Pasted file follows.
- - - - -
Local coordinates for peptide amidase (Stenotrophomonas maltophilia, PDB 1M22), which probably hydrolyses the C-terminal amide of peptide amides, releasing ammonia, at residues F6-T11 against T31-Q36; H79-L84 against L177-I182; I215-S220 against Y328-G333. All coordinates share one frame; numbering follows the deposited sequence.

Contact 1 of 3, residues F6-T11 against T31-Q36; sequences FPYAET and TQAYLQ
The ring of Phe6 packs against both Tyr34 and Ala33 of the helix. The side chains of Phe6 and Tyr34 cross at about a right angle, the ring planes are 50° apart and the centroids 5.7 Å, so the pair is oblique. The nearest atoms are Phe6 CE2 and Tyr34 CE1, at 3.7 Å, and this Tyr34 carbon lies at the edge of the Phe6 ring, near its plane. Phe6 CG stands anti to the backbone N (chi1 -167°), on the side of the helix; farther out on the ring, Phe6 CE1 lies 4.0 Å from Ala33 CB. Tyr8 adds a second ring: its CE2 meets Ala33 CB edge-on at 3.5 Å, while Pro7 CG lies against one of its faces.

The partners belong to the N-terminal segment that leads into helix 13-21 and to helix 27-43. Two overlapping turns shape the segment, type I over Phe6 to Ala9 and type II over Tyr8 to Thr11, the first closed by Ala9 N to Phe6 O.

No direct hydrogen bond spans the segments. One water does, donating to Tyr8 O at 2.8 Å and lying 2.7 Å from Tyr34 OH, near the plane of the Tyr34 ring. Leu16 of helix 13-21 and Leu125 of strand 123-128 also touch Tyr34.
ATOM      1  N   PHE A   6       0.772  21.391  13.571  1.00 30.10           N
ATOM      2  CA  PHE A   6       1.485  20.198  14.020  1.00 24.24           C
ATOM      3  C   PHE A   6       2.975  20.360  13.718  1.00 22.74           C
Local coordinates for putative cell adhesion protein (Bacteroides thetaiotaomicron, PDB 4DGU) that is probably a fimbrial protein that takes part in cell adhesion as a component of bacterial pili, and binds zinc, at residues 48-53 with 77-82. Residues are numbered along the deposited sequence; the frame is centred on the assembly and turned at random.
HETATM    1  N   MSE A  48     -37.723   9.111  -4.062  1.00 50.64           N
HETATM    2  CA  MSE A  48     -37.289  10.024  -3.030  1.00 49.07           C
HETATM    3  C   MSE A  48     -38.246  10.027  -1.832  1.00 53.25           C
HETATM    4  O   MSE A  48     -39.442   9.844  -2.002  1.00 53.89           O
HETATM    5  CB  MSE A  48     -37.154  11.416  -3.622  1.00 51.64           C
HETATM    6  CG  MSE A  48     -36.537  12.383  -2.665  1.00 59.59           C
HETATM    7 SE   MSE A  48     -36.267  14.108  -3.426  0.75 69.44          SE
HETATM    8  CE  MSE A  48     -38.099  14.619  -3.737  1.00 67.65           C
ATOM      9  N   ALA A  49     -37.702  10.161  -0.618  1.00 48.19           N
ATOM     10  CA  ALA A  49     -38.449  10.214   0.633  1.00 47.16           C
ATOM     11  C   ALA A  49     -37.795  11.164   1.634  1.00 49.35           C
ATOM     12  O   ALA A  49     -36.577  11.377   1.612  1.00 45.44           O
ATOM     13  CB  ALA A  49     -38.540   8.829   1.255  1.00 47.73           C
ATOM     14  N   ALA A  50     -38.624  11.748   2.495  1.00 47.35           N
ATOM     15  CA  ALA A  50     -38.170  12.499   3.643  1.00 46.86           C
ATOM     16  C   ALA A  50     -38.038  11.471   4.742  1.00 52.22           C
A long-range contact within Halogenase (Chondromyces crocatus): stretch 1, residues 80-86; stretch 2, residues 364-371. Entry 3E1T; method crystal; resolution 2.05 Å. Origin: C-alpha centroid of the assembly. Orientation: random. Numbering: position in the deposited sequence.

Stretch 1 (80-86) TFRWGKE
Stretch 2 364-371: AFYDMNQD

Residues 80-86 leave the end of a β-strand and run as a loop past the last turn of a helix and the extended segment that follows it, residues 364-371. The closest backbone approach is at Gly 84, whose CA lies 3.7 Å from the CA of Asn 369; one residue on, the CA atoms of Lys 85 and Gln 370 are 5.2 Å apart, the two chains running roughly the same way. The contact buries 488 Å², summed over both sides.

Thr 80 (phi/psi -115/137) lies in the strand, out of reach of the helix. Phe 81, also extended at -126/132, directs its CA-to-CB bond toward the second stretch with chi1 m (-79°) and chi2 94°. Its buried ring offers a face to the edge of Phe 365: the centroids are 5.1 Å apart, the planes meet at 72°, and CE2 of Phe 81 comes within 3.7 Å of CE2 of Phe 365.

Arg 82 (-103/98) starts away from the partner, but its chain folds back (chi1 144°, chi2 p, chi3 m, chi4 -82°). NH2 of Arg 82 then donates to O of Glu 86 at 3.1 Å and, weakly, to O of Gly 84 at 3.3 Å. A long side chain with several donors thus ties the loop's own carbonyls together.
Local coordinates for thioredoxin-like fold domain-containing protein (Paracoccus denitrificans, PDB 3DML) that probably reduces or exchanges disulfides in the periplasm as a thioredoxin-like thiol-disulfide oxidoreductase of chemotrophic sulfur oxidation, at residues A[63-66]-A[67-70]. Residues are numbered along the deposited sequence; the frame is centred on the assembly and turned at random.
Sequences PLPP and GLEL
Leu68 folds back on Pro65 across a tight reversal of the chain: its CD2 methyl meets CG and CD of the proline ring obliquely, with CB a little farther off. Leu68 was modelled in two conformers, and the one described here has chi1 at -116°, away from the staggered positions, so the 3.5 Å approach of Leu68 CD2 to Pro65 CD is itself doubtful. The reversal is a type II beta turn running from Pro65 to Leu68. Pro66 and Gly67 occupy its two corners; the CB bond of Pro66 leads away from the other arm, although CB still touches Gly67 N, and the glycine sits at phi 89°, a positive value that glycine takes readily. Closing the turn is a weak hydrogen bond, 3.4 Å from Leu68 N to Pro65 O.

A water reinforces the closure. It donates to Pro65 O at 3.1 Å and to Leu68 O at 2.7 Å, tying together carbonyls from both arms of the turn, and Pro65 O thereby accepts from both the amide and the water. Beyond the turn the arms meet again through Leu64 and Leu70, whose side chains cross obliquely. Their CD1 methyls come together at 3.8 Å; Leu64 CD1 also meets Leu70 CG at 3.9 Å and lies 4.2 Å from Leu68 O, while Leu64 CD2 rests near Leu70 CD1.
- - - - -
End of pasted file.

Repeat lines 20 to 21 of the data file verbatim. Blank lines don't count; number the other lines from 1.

ATOM     11  C   ALA A  49     -37.795  11.164   1.634  1.00 49.35           C
ATOM     12  O   ALA A  49     -36.577  11.377   1.612  1.00 45.44           O